Toronto school board pushes 'Don't Ask, Don't Tell' policy on immigration status

The Toronto District School Board is moving ahead with a plan to keep its schools from asking about students' immigration status, but critics say the proposal doesn't go far enough.

The Toronto District School Board is moving ahead with a plan tokeep itsschools from asking about students' immigration status, butcritics say the proposal doesn't go far enough.

Under the board's proposed policy, schools would adopt a so-called"Don't Ask, Don't Tell"rule, meaningtheywouldn't ask for, report or share information about whether a student is an illegal immigrant.

The issue first arose in 2006 in Torontowhenimmigration officials pulled children from school in an effort to find their parents in two separate cases.

A board committee approved the proposed policy at a meeting Wednesday evening. In the coming weeks, it will be voted on by the board.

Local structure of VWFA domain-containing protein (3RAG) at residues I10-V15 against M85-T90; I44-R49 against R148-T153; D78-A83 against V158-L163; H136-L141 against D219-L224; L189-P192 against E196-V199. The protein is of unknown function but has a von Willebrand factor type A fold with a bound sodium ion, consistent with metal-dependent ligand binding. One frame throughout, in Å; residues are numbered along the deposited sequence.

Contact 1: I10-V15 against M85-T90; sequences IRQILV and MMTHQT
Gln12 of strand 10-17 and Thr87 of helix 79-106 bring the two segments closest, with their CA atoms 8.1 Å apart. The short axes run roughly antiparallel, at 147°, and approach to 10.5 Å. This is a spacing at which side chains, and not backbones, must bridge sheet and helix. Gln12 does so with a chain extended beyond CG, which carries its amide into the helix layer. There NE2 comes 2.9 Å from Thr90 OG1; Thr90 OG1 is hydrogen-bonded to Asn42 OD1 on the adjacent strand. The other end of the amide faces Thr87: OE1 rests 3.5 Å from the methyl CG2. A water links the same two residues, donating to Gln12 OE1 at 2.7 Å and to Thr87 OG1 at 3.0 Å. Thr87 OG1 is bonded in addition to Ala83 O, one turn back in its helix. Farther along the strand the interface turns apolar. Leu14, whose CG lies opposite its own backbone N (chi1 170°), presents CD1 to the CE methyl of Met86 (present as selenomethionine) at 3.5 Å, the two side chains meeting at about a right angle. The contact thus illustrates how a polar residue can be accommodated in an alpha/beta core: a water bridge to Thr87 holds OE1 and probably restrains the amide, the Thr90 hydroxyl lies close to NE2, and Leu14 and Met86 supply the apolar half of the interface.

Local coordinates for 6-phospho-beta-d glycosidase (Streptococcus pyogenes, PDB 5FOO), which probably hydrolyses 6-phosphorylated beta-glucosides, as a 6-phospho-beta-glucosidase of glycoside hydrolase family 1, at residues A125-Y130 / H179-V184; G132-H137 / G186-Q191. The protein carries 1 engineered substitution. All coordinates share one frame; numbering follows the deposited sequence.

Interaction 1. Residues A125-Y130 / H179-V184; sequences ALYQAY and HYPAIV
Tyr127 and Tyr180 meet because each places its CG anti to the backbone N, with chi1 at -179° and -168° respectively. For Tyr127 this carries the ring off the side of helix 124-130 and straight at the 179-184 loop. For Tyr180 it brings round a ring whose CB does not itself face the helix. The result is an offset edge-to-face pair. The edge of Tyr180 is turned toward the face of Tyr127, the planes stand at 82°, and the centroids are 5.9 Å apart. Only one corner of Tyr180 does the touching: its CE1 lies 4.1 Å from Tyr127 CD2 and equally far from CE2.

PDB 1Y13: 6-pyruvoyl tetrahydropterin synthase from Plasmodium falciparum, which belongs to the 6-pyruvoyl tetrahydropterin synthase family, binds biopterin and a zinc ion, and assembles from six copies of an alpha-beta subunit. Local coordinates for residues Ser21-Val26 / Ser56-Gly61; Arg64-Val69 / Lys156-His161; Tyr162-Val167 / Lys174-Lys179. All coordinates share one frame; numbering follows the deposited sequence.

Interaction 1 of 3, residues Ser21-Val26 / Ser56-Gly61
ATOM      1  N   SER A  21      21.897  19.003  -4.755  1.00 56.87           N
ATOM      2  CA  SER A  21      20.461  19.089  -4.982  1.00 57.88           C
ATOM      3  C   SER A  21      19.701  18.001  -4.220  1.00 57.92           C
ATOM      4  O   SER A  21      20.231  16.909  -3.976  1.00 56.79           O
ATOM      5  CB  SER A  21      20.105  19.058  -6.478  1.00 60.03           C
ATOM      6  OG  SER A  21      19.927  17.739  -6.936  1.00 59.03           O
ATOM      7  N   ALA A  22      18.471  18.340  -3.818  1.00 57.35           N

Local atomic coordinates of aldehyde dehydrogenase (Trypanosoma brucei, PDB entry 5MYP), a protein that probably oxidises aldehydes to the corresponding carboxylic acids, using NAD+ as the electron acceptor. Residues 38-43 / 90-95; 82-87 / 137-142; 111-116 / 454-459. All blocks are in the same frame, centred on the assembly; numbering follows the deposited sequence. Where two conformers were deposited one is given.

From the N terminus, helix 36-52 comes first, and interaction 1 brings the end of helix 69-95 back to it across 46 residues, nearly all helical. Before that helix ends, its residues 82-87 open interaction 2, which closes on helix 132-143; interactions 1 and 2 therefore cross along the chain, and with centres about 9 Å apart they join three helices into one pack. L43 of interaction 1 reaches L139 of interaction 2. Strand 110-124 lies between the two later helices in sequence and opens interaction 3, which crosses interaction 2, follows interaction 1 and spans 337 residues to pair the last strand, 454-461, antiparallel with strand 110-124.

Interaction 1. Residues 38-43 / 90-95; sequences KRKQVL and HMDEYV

"We're sending a message to kids of immigrants in Toronto that schools are safe and secure sanctuaries for kids.They're learning environments," said board trustee Josh Matlow.

However, a Toronto activistgroup called the Don't Ask, Don't Tell Campaign said the policy has glaring gaps.

Theproposal states that schools would refer immigration officials to the board's director of education, but does not say what the director would then do.

Also, students would still be required to provide their immigration documents since schoolsmust give the province students' date of entry to Canada when requesting funds for English as a second language programs.

"It's a failure to provide safe schools for all and it's a failure to provide access," said Sima Zerehi, a spokeswoman for the activist group.

Several members of the group run youth programs and say some of the children they work with don't go to school out of fear they'll be picked up by immigration agents because their parents are in Canada illegally.

In one of the 2006 cases that brought the issue to light, thetwo teenaged daughters of Alavaro Serdas were taken into custody by immigration officials in a bidto find their father.

Serdas called thetactic an abuse of power and said it was unfair to children since it wasn't their fault they were broughtto the country.

The province's Education Act states that children cannot be denied access to schooling because a parent or guardian is illegally in Canada.